Business Continuity during COVID-19: enabling a remote workforce

Business Continuity during COVID-19: enabling a remote workforce

As details around the novel coronavirus (COVID-19) remain at the forefront of the news, the agility of Australian organisations and their ability to respond to potential disruptions to their business is being tested.

The evolving situation of travel restrictions, closure of schools and events, and the new self-imposed quarantine requirements have created unprecedented implications for employers and their workforce.

In times like these it is more important than ever to ensure your Business Continuity Plan is up to date and well tested.

We recommend considering six key areas when assessing your plan in the coming weeks during COVID-19:

  1. Do you have one?

A Business Continuity (BC) Plan is a comprehensive plan organisations use to reduce the risks and provide recovery options from potential threats that may disrupt operations.

Potential threats generally include natural disasters such as floods, fires, earthquakes and hurricanes, and currently disruptions to operations due to the COVID-19 outbreak.

A BC plan should not be confused with a Disaster Recovery Plan (DRP), which focuses on the IT function. It should, however, be a company-wide plan that ensures written policies and procedures are in place across all areas of the business and tested.

The main goal is to improve responsiveness by employees in different situations and ease confusion by providing clear and consistent information.

COVID-19 holds a real risk of disrupting your operations, so we recommend you assess your ability to enable and support a remote workforce.

  1. Is your team set up to work remotely?

Whilst a lot of organisations already have the infrastructure in place to support some employees to work from home, extending this across most or all of the organisation can be a very different matter.

Here are some areas to consider:

  • Hardware: Will you provide your staff with laptops, allow them to take home their workstation or set them up to connect via their home computer? Each scenario has its own set of considerations, for example companies allowing staff to use personal (home) computers to access corporate system, often shared among the family, may open your organisation up to cyberattack scenarios you hadn’t previously considered or prepared for.
  • Secure Connection: Ensuring a secure VPN (virtual private network) connection to your network is essential as an uncontrolled remote computer potentially creates other significant risks around cyberattack. Including a firewall or a unified threat management (UTM) device on the network adds an extra layer of security.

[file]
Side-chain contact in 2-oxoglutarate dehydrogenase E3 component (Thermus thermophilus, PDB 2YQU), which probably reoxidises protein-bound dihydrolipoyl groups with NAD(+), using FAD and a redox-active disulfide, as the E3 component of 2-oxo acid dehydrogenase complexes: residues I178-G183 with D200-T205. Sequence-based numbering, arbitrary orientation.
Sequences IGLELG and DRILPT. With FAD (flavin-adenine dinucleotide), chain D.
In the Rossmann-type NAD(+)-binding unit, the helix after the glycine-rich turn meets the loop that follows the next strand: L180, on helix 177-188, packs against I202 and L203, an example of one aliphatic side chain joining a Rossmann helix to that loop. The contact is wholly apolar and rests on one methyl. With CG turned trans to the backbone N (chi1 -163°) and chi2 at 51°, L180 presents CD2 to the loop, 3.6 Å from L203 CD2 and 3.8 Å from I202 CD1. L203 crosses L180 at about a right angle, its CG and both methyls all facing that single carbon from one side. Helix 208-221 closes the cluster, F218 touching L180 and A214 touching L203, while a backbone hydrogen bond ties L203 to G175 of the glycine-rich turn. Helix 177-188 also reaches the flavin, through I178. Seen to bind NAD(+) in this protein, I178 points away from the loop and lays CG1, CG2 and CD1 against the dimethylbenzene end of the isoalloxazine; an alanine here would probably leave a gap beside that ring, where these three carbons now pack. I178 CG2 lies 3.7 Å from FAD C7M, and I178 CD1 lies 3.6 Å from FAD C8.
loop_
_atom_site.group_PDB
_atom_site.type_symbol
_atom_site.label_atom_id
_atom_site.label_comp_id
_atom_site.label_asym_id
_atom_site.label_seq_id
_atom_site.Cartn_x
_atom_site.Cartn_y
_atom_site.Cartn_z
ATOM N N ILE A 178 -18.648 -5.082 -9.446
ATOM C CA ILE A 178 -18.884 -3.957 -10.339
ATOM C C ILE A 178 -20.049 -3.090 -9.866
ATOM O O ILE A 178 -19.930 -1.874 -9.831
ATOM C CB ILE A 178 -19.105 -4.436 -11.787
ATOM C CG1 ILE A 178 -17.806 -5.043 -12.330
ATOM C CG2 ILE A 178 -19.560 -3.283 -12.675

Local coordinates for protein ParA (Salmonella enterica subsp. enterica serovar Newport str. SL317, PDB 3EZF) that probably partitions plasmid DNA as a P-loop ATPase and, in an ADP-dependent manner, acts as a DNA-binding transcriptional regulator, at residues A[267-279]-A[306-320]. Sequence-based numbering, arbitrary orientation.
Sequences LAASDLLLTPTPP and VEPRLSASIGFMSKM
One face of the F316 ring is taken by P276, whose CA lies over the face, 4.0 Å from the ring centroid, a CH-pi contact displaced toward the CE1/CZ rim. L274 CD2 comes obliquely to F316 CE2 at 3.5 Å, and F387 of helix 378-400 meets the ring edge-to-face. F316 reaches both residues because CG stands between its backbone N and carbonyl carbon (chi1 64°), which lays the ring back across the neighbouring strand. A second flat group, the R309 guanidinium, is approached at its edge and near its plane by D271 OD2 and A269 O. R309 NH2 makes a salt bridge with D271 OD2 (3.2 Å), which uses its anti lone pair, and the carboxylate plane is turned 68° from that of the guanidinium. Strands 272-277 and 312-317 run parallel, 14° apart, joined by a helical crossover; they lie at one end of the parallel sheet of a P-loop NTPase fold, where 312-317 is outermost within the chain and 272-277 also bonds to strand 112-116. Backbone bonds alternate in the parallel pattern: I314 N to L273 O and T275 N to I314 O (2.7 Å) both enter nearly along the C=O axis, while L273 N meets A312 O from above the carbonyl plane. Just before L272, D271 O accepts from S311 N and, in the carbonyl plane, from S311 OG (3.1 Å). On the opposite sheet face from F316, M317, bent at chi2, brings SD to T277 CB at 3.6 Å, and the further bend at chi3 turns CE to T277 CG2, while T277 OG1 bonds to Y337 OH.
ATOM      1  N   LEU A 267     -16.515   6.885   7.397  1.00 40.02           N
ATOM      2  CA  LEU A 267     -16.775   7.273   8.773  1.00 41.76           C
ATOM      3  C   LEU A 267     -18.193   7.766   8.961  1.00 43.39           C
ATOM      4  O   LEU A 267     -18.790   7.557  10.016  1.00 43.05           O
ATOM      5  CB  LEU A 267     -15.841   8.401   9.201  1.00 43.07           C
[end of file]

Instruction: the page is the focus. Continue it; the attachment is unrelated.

• Licensing: Do you have enough licences for staff to connect into your corporate systems? Security products such as the FortiGate device offer up to 10 free FortiClient licences which can be used to protect home computers, with the option to purchase up to 200 clients.
  • Policies: It is important to provide employees guidelines around working from home, particularly if this is something you are enforcing across the business. What are the expectations for working from home? Are employees being conscious of security? Have the WHS (work health & safety) considerations been taken into account regarding fit for purpose working environments? How can you ensure business as usual remotely with minimal productivity loss?
  1. Can your team collaborate effectively?

Working remotely does not mean employees cannot communicate effectively.

Microsoft Teams provides an effective digital work space allowing for chat, meetings, calls and collaboration. Meetings can also be recorded for your staff to catch up on at a later date.

Other online web conferencing tools such as Zoom and GoToMeetings can provide effective meeting and collaboration spaces for the team.

And finally, with a cloud hosted voice system, staff can seamlessly work from home. Implementing a software client on to the computer, laptop or mobile phone will provide an experience similar to being in the office.

Investing in a headset and a web-cam can make the experience more effective, however most mobile devices have built in speakers and webcams that are effective enough.

  1. Can your team access their data

Microsoft’s SharePoint helps you organise and share important documents in a secure, structured manner from virtually any device, providing your team with a familiar working environment while working remotely.

  1. Is your remote connection secure?

With employees connecting remotely to your domain, ensuring a secure connection is vital. Multi Factor Authentication (MFA) is an authentication method which grants access to users only after two or more pieces of identification are confirmed.

Having two levels of security, will boost your ability to protect your most precious resources – your data and the privacy of your staff and clients. Intruders no longer just need a username and password to access your resources, as there is always at least one more method of authentication.

  1. Have you tested it?

Whilst most companies will have some sense of a Business Continuity Plan, most may never have had the time or resources to conduct testing.

Consider running a mock incident event to test your plans under controlled conditions. A mock incident enables companies to test their plans and consider changes or tweaks that can be added to ensure seamless activation and implementations when it counts.

A well thought out and tested Business Continuity Plan will ensure your organisation and your data remains secure and your staff productive during these uncertain times.

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